Doctors take fight over ER bills to state high court
A dog bite, a broken leg, a car accident: Such events often bring patients to emergency rooms.
If you're "lucky" — read conscious — you might be able to pick a hospital that's in your insurer's network.
Later, the hospital's bill comes and goes, mostly paid by your insurer. But then you get a second bill — from the emergency doctors who treated you. As it turns out, they don't actually work for the hospital and aren't in your insurer's network. Their bill is often really big.
That bill, and who should pay, is at the heart of legal action filed Thursday by two doctors' groups with the Washington State Supreme Court.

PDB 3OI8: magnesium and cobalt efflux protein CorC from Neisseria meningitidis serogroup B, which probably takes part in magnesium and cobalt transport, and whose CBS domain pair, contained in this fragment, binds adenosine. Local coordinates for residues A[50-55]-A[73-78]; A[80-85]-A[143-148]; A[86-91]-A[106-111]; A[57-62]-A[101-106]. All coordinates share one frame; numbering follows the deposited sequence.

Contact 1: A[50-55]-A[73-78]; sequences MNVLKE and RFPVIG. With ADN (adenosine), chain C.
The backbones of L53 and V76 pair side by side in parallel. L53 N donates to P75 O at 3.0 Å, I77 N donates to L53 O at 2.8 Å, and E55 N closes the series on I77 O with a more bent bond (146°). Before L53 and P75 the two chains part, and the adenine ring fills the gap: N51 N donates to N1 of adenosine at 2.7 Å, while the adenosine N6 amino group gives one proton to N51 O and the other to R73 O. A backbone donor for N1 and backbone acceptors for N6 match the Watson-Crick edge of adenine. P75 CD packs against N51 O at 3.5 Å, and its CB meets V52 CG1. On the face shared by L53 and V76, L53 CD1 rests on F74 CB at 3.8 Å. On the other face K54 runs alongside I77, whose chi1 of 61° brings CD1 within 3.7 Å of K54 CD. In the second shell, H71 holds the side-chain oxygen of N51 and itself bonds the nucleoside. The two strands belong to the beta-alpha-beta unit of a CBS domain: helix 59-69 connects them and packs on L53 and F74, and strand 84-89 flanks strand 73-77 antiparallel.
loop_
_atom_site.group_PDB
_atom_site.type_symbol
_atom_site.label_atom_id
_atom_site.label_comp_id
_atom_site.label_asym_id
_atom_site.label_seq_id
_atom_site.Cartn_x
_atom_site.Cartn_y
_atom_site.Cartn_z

They want the court to make the state's insurance commissioner force insurers to pay emergency doctors' bills — whatever the amount — for an insured patient. They say they have a 1997 law on their side.
- Reform Puts Vise Grips on Physicians
- Medicare Opt-Out a Viable Physician Strategy
- Look Beyond Nurse-Patient Ratios
- Boston Marathon Bombing Yields Lessons for Hospitals
- How Physicians Can Help Ease Mental Health Provider Shortages
- NPP Demand Rising Under Value-Based Care Models
- Providers Lag as Consumers Set Agenda
- Hospital Groups Back NQF Report on Patient Sociodemographics
- Physicians as Economic Powerhouses and Tech Laggards
- The Flourishing Medical Tourism Business in America